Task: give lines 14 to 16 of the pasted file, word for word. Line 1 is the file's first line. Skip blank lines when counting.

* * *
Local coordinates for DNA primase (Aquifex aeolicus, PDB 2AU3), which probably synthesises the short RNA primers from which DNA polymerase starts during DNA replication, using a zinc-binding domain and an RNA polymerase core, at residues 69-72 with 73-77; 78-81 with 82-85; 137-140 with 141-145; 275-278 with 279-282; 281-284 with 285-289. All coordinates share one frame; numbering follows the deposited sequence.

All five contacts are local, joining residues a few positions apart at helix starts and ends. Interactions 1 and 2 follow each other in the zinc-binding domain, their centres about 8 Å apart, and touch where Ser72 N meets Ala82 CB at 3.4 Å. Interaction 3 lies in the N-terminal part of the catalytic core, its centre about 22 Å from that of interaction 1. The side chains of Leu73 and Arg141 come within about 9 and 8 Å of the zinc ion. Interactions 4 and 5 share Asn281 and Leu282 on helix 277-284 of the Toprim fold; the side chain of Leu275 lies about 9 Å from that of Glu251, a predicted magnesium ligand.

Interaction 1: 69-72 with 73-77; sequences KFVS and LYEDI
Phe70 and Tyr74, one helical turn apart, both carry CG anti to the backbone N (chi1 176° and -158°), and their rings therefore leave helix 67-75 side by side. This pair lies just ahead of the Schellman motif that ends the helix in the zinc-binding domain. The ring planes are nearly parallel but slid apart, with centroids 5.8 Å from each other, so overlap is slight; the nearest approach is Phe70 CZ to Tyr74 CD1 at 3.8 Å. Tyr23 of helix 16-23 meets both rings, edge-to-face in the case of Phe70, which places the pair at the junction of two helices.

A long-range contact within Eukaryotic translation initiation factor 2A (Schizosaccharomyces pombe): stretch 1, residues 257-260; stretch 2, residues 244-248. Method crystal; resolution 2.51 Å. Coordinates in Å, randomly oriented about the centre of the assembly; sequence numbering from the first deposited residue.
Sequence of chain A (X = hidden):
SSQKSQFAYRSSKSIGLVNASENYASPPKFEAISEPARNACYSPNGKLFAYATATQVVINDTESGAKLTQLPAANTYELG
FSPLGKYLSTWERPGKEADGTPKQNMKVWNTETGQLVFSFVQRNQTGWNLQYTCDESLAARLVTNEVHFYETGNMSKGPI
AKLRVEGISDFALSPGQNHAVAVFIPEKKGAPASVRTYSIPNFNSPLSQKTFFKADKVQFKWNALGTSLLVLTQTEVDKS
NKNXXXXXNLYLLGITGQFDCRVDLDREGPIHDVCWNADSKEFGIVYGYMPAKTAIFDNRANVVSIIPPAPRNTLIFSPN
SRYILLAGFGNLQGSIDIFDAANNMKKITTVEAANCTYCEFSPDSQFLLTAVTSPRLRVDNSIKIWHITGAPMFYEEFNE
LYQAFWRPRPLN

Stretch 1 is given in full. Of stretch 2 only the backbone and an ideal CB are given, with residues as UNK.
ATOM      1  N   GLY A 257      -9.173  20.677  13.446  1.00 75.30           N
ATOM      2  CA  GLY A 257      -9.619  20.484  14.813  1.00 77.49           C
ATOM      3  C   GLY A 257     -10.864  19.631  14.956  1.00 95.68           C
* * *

ATOM      1  N   GLY A 257      -9.173  20.677  13.446  1.00 75.30           N
ATOM      2  CA  GLY A 257      -9.619  20.484  14.813  1.00 77.49           C
ATOM      3  C   GLY A 257     -10.864  19.631  14.956  1.00 95.68           C